Reading the manuals for the smartpilot controller I learned that if it was connected to the wind instruments I could sail to a wind angle as an alternative to sailing to a magnetic compass heading. Because I planned to do a lot of single handed sailing, this was definitely something I wanted to implement, and was the first change I made to the boat wiring.
The only drawback of this connection system is that when the autopilot is turned off and the instruments are left on, the smartpilot controller alarms and reports loss of communication with the controller. This mainly happens in the evening when I want to turn off the autopilot to save power but leave the instruments on to monitor depth and wind speeds.
The next change I made was to add a Raymarine Seatalk-Seatalkng Converter A06064 to connect the legacy Seatalk network to the NMEA2k network. The Seatalk-Seatalkng converter allows the old seatalk instruments to communicate with seatalkng instruments. Seatalkng is essentially the same as NMEA 2000 (NMEA2K).
I replaced the Garmin GPSMAP 740 with a B&G Zeus3S
I replaced the Garmin AIS 300 Receiver with an em-trak B954 AIS Transceiver
I replaced a Sony Stereo and CD Changer with a Fusion Apollo MS-RA670 Stereo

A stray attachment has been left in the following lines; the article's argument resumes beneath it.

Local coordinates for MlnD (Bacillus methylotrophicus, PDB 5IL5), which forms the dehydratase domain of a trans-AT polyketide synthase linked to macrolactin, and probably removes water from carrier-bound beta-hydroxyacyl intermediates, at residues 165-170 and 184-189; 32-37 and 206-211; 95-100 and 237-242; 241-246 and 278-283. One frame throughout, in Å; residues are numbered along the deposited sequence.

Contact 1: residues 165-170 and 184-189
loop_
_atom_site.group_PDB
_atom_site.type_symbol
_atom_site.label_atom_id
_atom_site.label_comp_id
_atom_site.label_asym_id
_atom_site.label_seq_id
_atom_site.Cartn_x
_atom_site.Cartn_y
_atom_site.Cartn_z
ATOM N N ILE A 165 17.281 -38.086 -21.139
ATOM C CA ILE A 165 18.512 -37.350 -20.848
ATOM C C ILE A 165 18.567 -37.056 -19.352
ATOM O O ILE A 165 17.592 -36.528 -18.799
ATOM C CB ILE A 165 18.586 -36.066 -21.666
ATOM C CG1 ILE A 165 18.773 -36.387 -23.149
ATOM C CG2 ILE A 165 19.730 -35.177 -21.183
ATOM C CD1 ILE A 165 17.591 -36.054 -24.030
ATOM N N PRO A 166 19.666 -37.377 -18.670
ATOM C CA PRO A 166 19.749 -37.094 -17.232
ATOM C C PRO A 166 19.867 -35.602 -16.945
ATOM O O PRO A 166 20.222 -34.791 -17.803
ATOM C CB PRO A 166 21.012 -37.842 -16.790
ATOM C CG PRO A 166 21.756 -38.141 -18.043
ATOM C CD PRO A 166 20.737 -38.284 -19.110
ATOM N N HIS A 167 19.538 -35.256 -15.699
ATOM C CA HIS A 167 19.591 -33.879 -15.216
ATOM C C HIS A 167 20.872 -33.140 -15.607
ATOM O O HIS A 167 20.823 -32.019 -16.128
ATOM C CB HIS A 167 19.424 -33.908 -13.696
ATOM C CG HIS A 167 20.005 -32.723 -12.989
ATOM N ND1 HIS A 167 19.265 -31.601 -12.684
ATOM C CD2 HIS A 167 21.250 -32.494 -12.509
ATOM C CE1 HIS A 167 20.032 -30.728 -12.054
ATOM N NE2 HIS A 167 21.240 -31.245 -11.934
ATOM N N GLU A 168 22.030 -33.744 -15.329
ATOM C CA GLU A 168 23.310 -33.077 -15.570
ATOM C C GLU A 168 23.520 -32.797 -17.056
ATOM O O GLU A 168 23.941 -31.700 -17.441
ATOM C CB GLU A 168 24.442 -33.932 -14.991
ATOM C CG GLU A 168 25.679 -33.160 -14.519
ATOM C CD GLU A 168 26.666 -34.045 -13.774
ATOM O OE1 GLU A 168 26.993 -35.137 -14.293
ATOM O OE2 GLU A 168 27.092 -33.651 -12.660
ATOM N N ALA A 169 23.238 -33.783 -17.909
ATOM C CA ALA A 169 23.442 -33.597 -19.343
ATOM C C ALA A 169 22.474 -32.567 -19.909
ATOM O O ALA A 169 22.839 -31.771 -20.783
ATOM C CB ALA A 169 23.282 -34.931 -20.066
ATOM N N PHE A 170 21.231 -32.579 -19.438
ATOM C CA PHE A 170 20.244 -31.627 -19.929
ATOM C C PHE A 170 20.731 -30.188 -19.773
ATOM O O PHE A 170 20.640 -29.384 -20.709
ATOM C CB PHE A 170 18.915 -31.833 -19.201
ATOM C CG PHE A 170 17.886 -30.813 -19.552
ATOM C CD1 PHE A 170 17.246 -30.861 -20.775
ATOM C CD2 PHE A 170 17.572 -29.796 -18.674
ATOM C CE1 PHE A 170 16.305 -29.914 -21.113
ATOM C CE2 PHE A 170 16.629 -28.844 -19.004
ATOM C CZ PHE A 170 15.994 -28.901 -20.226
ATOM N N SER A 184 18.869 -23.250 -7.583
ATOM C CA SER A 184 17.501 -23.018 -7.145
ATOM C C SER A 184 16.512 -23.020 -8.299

My current set of interconnected instruments are as follows.
I’ve been thinking about changing my speed and depth instruments to newer models, with the possibility of using newer depth transducers that work with the B&G and look forward to provide a 3d view of the ground surface forward of the boat. The big question that I’ve not been able to come across an answer yet is if the Seatalk-Seatalkng converter communicates both directions, and if the apparent wind and water speed data were to be moved to the Seatalkng side of the converter, would the autopilot still be able to steer to the wind angle.
Since this was my first year of boat ownership, I wanted to put lights up for the holiday season. I put them up in mid November and took them down in early January. I used three strings of lights, one at the forestay, and one on each of the backstays.
I have a full canvas cockpit cover, which meant that one of the light string connections could be out of the weather inside the cockpit, but the other connections would be outside.
I ran a single string up the forestay with the plug at the base, dropped into the anchor locker so it wasn’t sitting on the deck. I ran an extension cable from the cockpit over the deck to the anchor locker.